Friday, January 29, 2016

Arduino 32-bit Speed Test Shootout!

I benchmarked some Arduino 32-bit boards, including an Arduino 101, Arduino Due, Arduino Zero clone, and a chipKIT Uno32. I threw an Arduino Uno into the mix for comparison. Here are the results.

Spoiler: The chipKIT Uno32 won. :)

Test Setup

To benchmark these boards, I used an excerpt from the Arduino Show Info program. The sketch includes several speed tests that examine GPIO manipulation speed and raw computational speed. While each of the 32-bit boards tested is very fast, optimization in the IDE also comes into play when measuring performance. Even a 84MHz processor won't make up for poor code structure and inefficient register manipulation in the libraries. So instead of just comparing specs, let's put each board through tests that measure completion time of commonly used program functions.

For the Arduino boards, I used Arduino IDE 1.6.7. For the chipKIT Uno32, I used Mpide 0023.

Benchmarking Program Download: Shared on Github

Please examine this program to see exactly how each  test is structured.


Here are the benchmarking results. Each data point is the time to completion of the test in microseconds. Faster is better. The fastest board in each test is highlighted in green. I also highlighted two concerning results. Two of the tests could not be run on two of the boards due to compilation problems, as indicated.

The results of the speed tests.


The Arduino Due and chipKIT Uno32 were the clear winners here. Despite the release of newer Arduino boards, the Due can still hold its own in raw computational speed. There is no doubt that it will be relevant for some time to come with its SAM3X8E microcontroller and large number of GPIO. The dark horse in the test, the chipKIT Uno32, did extremely well. In fact, I have to say it was the winner. It had very fast and consistent GPIO manipulation speed, awesome floating point performance, and it was nearly the equal of the Due in integer math. How much of this is due to the microcontroller versus IDE optimization? I cannot say. But hats off to the creators of that nice little board. It seems to be discontinued, but you can still find it for sale at about $15 cheaper than a Due!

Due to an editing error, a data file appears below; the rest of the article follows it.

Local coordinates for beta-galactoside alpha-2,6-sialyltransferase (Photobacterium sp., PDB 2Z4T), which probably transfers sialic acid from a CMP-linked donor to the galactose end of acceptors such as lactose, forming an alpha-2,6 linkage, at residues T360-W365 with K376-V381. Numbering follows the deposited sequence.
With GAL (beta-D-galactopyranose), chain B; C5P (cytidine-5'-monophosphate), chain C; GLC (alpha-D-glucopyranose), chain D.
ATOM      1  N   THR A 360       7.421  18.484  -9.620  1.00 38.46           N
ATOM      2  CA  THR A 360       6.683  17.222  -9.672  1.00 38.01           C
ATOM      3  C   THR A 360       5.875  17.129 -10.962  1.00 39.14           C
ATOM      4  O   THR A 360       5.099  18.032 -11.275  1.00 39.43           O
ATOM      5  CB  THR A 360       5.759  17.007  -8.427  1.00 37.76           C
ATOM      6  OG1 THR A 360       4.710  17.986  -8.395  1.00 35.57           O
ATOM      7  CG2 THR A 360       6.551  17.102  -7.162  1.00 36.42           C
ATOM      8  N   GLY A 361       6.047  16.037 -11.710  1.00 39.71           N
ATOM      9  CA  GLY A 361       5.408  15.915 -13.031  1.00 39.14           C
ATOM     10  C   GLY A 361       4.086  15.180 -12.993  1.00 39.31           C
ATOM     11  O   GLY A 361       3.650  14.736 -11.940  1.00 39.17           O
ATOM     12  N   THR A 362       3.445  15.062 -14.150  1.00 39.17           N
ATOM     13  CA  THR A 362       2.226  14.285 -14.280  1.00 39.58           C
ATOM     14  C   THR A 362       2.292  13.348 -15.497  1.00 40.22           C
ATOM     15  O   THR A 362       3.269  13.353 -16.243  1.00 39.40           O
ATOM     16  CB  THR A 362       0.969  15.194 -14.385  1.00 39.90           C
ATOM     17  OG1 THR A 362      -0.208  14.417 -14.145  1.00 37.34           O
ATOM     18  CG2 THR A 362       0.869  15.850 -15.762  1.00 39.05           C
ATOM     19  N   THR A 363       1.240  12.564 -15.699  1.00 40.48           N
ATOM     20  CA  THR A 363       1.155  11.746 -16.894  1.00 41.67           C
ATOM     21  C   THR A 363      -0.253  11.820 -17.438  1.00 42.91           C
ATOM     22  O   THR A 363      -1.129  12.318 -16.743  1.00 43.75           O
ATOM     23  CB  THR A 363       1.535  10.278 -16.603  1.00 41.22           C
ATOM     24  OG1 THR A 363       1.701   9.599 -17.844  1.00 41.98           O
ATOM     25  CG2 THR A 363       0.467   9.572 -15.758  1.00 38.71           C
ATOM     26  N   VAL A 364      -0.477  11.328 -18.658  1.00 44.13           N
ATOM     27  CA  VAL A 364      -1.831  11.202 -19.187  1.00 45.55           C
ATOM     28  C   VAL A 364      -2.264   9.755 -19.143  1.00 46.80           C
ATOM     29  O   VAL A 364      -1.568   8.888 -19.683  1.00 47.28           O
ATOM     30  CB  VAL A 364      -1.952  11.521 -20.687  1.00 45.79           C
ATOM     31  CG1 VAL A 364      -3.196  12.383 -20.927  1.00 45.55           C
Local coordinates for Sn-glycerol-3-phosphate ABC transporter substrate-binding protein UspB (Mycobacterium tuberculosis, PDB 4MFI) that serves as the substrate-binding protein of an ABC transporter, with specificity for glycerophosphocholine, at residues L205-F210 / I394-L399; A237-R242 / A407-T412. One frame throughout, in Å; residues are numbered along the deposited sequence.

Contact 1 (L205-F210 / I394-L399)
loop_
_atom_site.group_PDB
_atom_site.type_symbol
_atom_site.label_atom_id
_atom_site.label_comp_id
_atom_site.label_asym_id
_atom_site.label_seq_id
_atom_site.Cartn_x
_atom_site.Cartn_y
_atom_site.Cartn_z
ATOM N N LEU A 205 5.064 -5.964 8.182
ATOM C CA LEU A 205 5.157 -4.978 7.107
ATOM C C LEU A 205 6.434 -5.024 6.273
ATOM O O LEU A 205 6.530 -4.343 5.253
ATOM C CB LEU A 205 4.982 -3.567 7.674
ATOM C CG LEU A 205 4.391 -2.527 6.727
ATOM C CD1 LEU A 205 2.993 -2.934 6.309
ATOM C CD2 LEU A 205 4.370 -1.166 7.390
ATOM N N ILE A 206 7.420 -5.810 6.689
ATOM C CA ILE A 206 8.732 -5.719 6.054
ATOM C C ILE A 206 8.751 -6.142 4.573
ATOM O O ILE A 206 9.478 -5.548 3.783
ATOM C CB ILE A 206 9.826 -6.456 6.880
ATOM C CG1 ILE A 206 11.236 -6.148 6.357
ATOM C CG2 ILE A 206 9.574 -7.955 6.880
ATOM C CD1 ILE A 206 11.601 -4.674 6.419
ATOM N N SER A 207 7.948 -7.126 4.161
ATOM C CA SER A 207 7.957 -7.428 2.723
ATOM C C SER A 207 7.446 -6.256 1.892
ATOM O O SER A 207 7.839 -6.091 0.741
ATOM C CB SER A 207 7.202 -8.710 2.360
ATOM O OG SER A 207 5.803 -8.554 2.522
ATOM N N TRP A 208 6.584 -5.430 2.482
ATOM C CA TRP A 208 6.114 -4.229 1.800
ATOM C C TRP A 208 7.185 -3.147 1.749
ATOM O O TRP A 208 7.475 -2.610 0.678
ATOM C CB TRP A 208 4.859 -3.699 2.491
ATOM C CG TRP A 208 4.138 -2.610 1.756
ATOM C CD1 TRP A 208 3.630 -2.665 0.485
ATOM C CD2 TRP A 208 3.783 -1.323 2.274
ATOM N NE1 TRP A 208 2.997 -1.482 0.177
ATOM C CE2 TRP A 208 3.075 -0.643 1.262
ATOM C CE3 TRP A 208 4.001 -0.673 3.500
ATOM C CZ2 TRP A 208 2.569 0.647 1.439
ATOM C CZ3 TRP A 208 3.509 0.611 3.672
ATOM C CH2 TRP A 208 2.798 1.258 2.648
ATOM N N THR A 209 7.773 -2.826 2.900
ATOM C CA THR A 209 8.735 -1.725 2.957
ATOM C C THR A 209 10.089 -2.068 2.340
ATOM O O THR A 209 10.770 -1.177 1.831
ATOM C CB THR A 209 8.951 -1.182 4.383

The Arduino 101 did pretty well considering the lower clock speed. It is not a "Due killer" and was never intended to be. While the raw computational speed isn't as fast as I was hoping for, we may see improvements for this board as the IDE is optimized and we get access to the RTOS under the hood. Also, keep in mind that speed is only part of the story. Do any of the other boards have Bluetooth and an accelerometer on board? No. As a potential Arduino Uno successor, the Arduino 101 is a good addition to the lineup.

Speaking of an Arduino Uno successor, the Arduino Zero has been billed as just such a board. I don't have an official Zero, but I did test Sparkfun's take on it, their SAMD21 Dev Board. Sadly, I was a bit disappointed. Sure the SAMD21 chip turned in some good numbers, but I feel that the Arduino Zero is too expensive for what it offers. It is slightly more expensive than a Due with lower performance and less GPIO. With the Arduino 101 out at $25 less in price, where does the Zero fit in? Less expensive Zero-compatible boards might be good alternatives if you want to explore the Cortex M0+ SAMD21 microcontroller.

The Arduino Uno rocked it! Well, ok, it looks pretty slow compared to the other boards. However, remember that it is extremely unfair to pit an 8-bit microcontroller against modern 32-bit devices in speed tests. The Uno still has enough processing power for the majority of hobbyist projects. It is a classic board that will be around for years to come.

There were two concerning results that I highlighted on the table. Analog read performance on the Arduino Zero clone is abysmal! There has to be something wrong in the IDE there. Nearly half a millisecond to read an analog pin is unacceptable. Hopefully it will be fixed in the near future. Also, dstostrf() speed on the Arduino 101 was far too slow. Once again, this has to be due to optimization problems in the IDE. That is not a commonly used function so I doubt many people will notice.